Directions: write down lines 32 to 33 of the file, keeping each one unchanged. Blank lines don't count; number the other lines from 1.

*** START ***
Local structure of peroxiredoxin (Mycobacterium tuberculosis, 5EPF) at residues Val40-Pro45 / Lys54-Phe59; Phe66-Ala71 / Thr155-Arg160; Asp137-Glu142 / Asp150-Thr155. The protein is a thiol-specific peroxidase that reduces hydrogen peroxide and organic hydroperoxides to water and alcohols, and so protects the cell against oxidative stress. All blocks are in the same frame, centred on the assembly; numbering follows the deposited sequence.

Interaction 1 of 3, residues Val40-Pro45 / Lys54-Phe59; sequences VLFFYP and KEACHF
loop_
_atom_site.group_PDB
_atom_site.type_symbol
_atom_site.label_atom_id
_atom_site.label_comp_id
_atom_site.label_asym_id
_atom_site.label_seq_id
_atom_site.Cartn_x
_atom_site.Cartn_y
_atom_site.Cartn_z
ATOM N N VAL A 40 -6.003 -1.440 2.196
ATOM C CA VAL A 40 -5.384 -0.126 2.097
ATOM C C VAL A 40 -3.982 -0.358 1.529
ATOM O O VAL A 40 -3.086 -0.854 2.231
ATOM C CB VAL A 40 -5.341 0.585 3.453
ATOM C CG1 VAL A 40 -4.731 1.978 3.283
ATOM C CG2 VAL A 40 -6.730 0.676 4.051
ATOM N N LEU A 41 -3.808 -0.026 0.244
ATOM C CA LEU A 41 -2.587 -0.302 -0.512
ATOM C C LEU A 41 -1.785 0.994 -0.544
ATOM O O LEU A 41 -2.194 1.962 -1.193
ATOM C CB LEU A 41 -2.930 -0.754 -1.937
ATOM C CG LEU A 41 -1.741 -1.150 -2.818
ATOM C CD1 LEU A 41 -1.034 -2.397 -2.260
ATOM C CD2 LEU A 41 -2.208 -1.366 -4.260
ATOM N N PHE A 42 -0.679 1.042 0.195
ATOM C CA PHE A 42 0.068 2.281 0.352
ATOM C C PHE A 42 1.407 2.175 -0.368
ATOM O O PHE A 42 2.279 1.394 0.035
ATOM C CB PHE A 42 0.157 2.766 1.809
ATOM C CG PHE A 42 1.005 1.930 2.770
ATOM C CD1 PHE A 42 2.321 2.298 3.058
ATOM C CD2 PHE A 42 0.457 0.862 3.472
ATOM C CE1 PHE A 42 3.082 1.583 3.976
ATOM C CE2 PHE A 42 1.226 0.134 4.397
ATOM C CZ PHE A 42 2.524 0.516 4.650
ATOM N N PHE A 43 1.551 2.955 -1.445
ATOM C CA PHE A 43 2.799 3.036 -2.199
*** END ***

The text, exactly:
ATOM C CB PHE A 42 0.157 2.766 1.809
ATOM C CG PHE A 42 1.005 1.930 2.770